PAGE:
In the driving seat
Volvo Cars senior vice president of design, Robin Page, reveals how minimalist Scandinavian design and Swedish craftsmanship combine in the all-new S60. The result, he says, is a luxurious interior that’s been designed to put an emphasis on driving.
“I think that people now expect us to take the lead in purity and simplicity in interior design,” says Robin Page, senior vice president of design at Volvo Cars. “It’s a big part of the brand. And it’s connected not only to contemporary Scandinavian design, but also safety and driving enjoyment. By minimizing distraction, you are able to better focus on what’s important – driving.”
Sit in the driver’s seat of the all-new Volvo S60 and you understand exactly what Robin means. It’s a space that feels perfectly tailored to enjoying the drive, with unfussy design, high-quality materials and outstanding comfort. It’s luxurious, yet you feel connected to the road.
Part of that connected feeling comes from the fact that you sit comparatively low, says Robin. “Owners of dynamic cars like the S60 like being lower to the ground,” he says. “They appreciate the extra maneuverability and agility this car will have over SUVs. It’s one of its most appealing aspects.” And, further enhancing the feeling of being connected – engaged with the car – the seat also hugs the driver. “You will feel at one with it,” says Robin. “It’s a key quality of all cars that prioritize driving enjoyment.”
The large center touchscreen is testament to Volvo Cars’ desire to keep things simple. “Driving should be intuitive, and never confusing,” says Robin. “We don’t want switches and clutter everywhere. That just distracts you. Everything in the cabin should be useful for the driver and the passengers. That’s human-centric design.”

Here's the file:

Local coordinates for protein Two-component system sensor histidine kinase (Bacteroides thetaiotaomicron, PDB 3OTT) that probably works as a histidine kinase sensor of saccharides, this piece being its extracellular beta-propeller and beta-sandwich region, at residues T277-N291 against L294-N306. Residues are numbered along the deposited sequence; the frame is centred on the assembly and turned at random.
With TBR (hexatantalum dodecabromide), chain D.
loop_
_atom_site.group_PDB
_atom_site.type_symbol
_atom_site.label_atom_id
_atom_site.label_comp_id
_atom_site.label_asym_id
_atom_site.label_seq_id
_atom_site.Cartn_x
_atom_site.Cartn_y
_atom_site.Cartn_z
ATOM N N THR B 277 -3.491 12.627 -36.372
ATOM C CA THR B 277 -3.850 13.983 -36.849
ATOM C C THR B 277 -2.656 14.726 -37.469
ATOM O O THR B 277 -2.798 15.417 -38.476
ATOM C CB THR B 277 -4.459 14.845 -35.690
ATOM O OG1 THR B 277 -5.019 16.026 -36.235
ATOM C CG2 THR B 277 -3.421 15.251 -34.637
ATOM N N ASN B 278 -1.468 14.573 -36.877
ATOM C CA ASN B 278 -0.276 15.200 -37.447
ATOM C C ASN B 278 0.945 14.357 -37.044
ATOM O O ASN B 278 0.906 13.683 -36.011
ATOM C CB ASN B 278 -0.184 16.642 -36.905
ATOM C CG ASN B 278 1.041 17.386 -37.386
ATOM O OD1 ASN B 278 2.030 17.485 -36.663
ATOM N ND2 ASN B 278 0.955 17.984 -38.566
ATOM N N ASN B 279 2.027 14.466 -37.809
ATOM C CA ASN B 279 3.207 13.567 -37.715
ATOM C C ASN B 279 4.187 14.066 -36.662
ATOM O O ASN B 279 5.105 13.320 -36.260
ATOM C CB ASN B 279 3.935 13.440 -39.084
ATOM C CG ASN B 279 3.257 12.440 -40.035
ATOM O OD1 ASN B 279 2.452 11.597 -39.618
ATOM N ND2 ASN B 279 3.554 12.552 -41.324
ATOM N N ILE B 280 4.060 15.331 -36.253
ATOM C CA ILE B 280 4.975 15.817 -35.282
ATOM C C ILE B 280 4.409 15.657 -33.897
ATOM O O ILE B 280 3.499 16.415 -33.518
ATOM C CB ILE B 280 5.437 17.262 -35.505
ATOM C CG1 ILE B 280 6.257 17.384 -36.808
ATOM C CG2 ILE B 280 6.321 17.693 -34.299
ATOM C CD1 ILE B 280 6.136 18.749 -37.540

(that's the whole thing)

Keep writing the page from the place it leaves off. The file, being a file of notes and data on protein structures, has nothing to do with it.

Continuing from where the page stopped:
“Driving should be intuitive, and never confusing. We don’t want switches and clutter everywhere”
Senior Vice President, Design, Volvo Cars
Many of the car’s functions are operated through 9" Sensus Touchscreen. “Thanks to smartphones, people are now perfectly comfortable with touchscreens,” says Robin.
The layout of the interior of the S60 feels uncluttered and luxurious. Subtle flourishes such as the curved décor trim panel and diamond-pattern finishes for the controls exude a sense of craftsmanship – this is a car where the thought that has gone into the selection and treatment of the materials used in it is abundantly clear.
R-Design models, for example, focus on a more athletic, technical feel. With a Charcoal color theme, Metal Mesh Aluminum décor panels and upholstery in Fine Nappa leather and Open Grid textile. The Contour Seats also get contrasting stitching and piping.
Robin has previously worked for luxury car brands such as Bentley, Bugatti and Rolls-Royce. “I learned a lot,” he says. “And one of the main lessons was to use the best natural materials, respect them, and use them in the right way. As soon as you start using materials in an unnatural way, it stops looking real. Premium materials such as leather and wood must look, and feel, real. Used properly, these materials contribute to the sense of well-being that is so important to Volvo cars.”
In the S60 that sense of well-being is part of a unique driving experience. While Volvo Cars’ engineers have focused on creating a car that’s rewarding to drive, Robin and his team have crafted an interior that builds on those emotions.
Safety and performance
Crafting the perfect drive
Balance. Poise. Control. These are the key elements of the S60, a car that highlights Volvo Cars’ unique take on driving. We visit a secret test track in Sweden to find out more.
Electrification is at the heart of Volvo Cars’ vision to combine effortless performance with incredible efficiency. The new S60 T8 Twin Engine, a plug-in hybrid, is the next step forward – a car that’s ready for the future, today.
Bound by sound
1966 was quite a year for music. The Beatles, The Beach Boys and Bob Dylan all released groundbreaking albums that completely transformed the cultural landscape. But while Lennon and McCartney and their contemporaries were busy reinventing the way music was made, a classical music enthusiast called John Bowers was focusing his attention and expertise on reinventing the way we listened to it.